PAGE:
Use this forum to discuss past Good Words.
User avatar
Dr. Goodword
Site Admin
Posts: 4562
Joined: Wed Feb 02, 2005 9:28 am
Location: Lewisburg, PA


Postby Dr. Goodword » Sat Aug 02, 2014 10:31 pm

• feist •

Pronunciation: faist • Hear it!

Part of Speech: Noun

Meaning: A small, scrappy dog with a snippy attitude.

Notes: Feisty people are often admired for their feistiness: they are a bit touchy and quarrelsome, with a quick temper, but show pluck in the face of daunting odds. Often they are considered of smaller stature than others. Feisty means "like a feist", but what is a feist? We thought you might like to know before this word disappears forever. The last place feist was used was in the southern US, so the adjective represents a contribution from the South to the general English vocabulary.

In Play: There may still be old folks down South who use today's word like this, "I would sell my dog to Clara, but I don't think a feist like him would get along with her cats." But if people may be feisty, there may be metaphorical feists: "Ida Claire picked up a feist on steroids who picks fights with any male who looks at her twice."

Word History: This good word represents a variant spelling of fist, pronounced [fayst] just like feist, and is a reduction of the phrase fisting dog. This expression comes from Middle English fisting "breaking wind", inherited from the Old English fisting with the same odoriferous meaning. The semantic trail apparently began pointing to a dog far too old to be feisty, that expressed his spirit otherwise. The meaning changed rather radically over the years. At one point it was a disparaging name for a lady's lap dog but ended up referring to a small, spirited dog.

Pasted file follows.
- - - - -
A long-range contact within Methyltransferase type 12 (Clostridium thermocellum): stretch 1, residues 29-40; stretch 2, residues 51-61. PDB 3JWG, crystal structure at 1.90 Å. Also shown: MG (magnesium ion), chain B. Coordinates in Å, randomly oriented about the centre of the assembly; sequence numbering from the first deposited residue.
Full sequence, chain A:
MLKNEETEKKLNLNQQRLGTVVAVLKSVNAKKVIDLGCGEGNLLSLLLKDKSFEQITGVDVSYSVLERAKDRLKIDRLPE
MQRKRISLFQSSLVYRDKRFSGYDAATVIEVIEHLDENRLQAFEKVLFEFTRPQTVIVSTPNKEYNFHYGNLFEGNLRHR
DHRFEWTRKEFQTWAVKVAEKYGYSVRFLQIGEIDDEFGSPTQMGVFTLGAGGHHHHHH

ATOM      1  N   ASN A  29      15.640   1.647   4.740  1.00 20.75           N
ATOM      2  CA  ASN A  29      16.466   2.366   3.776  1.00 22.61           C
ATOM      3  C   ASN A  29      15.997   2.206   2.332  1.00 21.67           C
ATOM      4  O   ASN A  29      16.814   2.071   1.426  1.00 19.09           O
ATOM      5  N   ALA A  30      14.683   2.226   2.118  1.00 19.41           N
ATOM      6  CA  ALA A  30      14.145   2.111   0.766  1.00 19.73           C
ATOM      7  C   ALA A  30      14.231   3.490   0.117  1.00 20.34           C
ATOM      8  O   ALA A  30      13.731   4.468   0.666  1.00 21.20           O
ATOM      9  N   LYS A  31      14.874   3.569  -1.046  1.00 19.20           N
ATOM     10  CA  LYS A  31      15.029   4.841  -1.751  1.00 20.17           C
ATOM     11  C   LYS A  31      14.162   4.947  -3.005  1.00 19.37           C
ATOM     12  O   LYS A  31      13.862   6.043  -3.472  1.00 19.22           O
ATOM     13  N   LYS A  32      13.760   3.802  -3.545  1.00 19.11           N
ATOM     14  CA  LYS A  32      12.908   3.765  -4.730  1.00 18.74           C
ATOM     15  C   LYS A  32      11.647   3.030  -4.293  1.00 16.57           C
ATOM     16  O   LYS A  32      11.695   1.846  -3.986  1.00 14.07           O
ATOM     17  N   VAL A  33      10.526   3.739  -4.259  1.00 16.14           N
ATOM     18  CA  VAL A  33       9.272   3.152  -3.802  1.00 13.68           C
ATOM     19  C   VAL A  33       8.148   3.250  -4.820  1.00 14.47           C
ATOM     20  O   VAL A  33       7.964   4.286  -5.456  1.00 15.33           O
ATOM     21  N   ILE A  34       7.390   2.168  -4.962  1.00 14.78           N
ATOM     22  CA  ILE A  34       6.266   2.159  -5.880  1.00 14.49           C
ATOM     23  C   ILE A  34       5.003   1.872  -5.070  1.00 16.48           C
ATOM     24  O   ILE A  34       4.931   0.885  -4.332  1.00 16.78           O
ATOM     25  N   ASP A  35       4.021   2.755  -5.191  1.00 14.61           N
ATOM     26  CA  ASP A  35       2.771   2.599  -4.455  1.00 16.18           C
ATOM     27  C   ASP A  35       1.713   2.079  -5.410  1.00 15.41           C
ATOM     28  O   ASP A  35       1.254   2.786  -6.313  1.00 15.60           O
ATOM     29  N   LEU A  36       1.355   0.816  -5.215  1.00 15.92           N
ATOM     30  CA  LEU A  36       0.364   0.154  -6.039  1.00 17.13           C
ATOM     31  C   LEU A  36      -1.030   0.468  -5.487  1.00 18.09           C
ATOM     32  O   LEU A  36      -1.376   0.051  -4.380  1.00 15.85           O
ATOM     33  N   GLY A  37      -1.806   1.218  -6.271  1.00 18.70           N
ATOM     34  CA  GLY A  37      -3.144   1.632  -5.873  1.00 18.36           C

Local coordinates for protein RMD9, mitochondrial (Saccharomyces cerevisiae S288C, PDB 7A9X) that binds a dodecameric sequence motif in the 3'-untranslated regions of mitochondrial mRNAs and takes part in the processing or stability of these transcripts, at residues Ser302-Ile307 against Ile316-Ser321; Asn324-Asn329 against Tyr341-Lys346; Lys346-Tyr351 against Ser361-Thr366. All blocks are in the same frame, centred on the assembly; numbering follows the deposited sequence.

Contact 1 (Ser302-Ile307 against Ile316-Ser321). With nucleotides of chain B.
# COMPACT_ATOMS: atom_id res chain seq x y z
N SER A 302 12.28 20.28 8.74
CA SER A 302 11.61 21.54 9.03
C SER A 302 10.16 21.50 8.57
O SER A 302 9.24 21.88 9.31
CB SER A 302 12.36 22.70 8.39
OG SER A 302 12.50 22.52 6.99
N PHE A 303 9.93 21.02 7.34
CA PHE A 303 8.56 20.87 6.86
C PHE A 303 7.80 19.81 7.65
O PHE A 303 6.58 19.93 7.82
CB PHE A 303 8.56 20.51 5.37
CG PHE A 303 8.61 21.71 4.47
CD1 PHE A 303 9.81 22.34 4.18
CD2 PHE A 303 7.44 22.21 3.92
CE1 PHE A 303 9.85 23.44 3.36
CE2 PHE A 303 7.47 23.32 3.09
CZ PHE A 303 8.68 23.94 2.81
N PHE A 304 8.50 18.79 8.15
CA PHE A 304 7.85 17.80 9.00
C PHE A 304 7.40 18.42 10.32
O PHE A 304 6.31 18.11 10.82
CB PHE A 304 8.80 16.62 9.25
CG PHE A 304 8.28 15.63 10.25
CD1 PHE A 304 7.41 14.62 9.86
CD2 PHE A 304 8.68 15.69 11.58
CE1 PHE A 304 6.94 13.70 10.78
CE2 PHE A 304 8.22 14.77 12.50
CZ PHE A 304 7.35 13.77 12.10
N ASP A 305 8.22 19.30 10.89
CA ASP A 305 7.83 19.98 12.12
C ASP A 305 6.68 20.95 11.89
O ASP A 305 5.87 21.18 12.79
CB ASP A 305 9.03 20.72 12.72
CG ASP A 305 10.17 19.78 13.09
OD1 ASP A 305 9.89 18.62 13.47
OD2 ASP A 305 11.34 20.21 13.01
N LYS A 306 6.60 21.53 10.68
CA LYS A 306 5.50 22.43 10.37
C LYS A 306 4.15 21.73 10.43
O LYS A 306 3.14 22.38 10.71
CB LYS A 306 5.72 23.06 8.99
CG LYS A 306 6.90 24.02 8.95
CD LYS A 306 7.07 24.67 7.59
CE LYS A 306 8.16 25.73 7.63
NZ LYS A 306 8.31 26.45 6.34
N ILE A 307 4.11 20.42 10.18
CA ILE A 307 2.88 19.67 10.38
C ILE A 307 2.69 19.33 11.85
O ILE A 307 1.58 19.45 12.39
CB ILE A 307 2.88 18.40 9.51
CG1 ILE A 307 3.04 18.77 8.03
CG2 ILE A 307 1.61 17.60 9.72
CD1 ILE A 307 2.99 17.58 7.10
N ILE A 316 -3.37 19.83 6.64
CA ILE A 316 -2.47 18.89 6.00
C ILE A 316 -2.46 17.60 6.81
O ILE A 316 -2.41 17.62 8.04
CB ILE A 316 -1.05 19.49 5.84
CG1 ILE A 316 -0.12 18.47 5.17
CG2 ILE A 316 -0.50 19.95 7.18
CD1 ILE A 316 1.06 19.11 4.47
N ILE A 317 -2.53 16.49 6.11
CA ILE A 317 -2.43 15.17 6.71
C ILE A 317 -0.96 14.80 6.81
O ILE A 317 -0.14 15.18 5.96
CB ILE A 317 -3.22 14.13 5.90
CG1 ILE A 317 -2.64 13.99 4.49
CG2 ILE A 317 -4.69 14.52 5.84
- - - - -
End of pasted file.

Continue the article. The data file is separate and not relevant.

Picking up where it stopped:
• The Good Dr. Goodword

User avatar
Grand Panjandrum
Posts: 5337
Joined: Thu Sep 28, 2006 9:31 am
Location: Finger Lakes, NY

Re: Feist

Postby Slava » Thu Dec 25, 2014 5:17 pm

Well, I for one am glad that feist changed meanings. I like feisty beasties, but any broken wind from such is rather noisome.
Life is like playing chess with chessmen who each have thoughts and feelings and motives of their own.

Perry Lassiter
Grand Panjandrum
Posts: 3212
Joined: Wed Jan 03, 2007 12:41 pm
Location: RUSTON, LA

Re: Feist

Postby Perry Lassiter » Thu Dec 25, 2014 11:13 pm

The adjective feisty is far from disappearing down here in the south. I hear it regularly and have for years. I would assume most anyone would understand it and probably assume it came from a breed of dog.

Return to “Good Word Discussion”

Who is online

Users browsing this forum: Baidu [Spider], Bing [Bot] and 4 guests